Book Review: Past All Traps by Don Wentworth
Past All Traps by Don Wentworth is a book of rare, yet startling beauty and enlightenment following the inspiration of Issa. It is a collection of haiku, tanka, and short form poetry that will delight any poetry reader or lover. Usually, I would write a much more lengthy introduction for books that I am reviewing, but in this case, Wentworth's book rendered me speechless to say the least. Each of his poems made me think and twisted my mind and heart into different perspectives--sometimes hauntingly, sometimes philosophically, sometimes even humorously. It is quite simply a book that deserves to be read again and again.
And now without further ado, I will be discussing a few selections of Wentworth's book.
Stop counting syllables,
start counting the dead.
I really admire how Wentworth opened this book with this powerful poem. It is humorous in that it pokes fun of syllable counting when it comes to writing the haiku form, yet he writes for us (more like commands us) to "start counting the dead." If we stop to think about this, can we ever count the dead? It's mind-boggling, yet when we do count the dead, it is when lives are lost during tragedies like wars, terrorist attacks, and natural disasters. But even then, there are still more missing. In counting the dead, there is emotion; there is the haiku spirit which is much more important than counting syllables. I also like the tangibility and intangibility of both subjects: syllables and the dead. The contrast between both subjects are startling.
I also love the sporadic pieces of wisdom in Wentworth's poems. For instance, in "The Other," Wentworth writes that words are meant to be given and received. I like how universal this poem really is--a depiction of the collective human experience when it comes to words, because really, we don't own our words per se.
These words are the words
of another I have borrowed.
We are given words for a
short time. Revel in them.
Make them yours. Soon,
very soon, you will be asked
to give them back.
How can we be closer to the Divine? The following poems are written in such a reverent way that are breath-taking to any keen observer:
Clouds on the horizon --
the thousand-fingered ailanthus
points the Way.
The million-mouthed prayer --
purple morning glories.
In the first poem, the ailanthus is literally translated as a "tree of gods" or "tree of heaven." All its leaves (the "fingers") point the Way, which could be interpreted in however we would like it to be: the Eightfold Path, carrying the Cross (Jesus as the Way), and so on and so forth. Everywhere we look where the ailanthus' fingers are pointing, we see a bit of the divine.
Speaking of the divine, even the things in nature seem to show that reverence to the heavens as in the second poem: morning glories opening their million mouths in prayer like a choir of angels singing "Gloria in excelsis deo..." just to start a brand new day. How wonderful it is to wake up and see something like this every morning!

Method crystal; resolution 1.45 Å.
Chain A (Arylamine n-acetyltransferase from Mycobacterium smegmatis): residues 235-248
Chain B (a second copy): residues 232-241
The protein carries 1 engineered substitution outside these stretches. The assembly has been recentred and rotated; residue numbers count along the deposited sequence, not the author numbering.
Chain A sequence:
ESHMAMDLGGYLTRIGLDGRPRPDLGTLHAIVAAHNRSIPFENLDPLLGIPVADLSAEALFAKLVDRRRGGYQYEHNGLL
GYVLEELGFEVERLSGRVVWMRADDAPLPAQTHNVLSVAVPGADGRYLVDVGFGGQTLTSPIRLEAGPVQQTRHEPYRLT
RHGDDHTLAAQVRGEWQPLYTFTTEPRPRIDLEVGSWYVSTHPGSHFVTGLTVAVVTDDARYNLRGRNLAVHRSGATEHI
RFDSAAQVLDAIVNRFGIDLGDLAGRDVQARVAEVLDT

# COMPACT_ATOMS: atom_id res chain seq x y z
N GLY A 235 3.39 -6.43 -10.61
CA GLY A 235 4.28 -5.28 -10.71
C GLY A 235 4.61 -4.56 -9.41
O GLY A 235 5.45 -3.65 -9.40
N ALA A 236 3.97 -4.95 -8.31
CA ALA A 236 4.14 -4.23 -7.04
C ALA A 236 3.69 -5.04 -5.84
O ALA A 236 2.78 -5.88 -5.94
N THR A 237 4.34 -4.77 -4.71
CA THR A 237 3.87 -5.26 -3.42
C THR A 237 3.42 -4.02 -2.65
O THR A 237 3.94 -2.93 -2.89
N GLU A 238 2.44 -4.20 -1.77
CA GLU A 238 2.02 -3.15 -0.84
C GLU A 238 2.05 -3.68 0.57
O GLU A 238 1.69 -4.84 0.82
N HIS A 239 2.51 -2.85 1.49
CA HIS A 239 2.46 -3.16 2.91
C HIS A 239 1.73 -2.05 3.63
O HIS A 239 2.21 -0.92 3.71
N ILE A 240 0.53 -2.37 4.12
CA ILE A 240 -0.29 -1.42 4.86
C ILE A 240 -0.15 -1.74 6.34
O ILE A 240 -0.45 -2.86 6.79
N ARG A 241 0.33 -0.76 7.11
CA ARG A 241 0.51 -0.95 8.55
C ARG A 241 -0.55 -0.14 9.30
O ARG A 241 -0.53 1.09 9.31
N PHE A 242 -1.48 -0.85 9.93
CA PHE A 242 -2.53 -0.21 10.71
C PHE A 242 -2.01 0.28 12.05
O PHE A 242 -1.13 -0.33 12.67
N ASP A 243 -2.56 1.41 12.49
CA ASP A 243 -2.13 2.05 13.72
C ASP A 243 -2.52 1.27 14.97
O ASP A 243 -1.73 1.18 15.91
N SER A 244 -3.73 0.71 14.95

On a more earthly side to life, we also see death as in the following poem, "Autumn":
one day all the colors of death
just fell into focus
and out again.
This poem reminds me of the patients I've worked with and even the people (loved ones and friends) I know who have held onto life for as long as they could until death took them away. For me, this poem struck a personal experience in which I could have lost my life in a major vehicle accident (six cars were involved; I was car #4). And then, there were near-miss experiences in which the stupidity of drivers jumped onto my lane at the last minute without giving me any time to react and slam on my brakes. Although I have scraped by without a scratch each time and even though I would have lost control of my car, to this day, I still thank God and my guardian angel for having been there to save me. This poem reminds us of our vulnerability as human beings because death itself comes "into focus / and out again" constantly. Each day is a little closer to death itself.
And continuing on the theme of death, readers can see the harsh yet elegant reality of the death of a rose in this lovely tanka:
May I move
into my death
with the poise
& grace of you,
While to me, the ampersand was unnecessary in this tanka (it would have been better if it was written out instead), this tanka is simply beautiful. It is written as in the form of a prayer or a wish instead of a question. The death of a rose is quiet in all its elegance and "grace" as mentioned in the poem. Even in death, the sweet scent of the rose is still there. Unfortunately, our deaths are not always in that way--neither sweet nor graceful--even though we still dream of dying in our sleep as the most silent and painless kind of death. If I forgive the author for using the ampersand for a moment and look at the structure of the poem itself, the shape of the poem is almost in a form of a rectangle, which makes me think of a coffin (as we're discussing the death theme here). If the author had written "and" instead, the shape of the poem would not look like a rectangle--like so:
May I move
into my death
with the poise
and grace of you,
Overall, I enjoyed this book tremendously. There was plenty of room for thought and laughter sprinkled throughout the book; but most of all, I enjoyed the meditative honesty, detail, and wisdom from what each poem had to offer. After all, no matter how many traps or blessings we're in (or even set ourselves in), Wentworth makes us scrutinize everything in life: both man and nature.
Past all traps,
my shame revealed --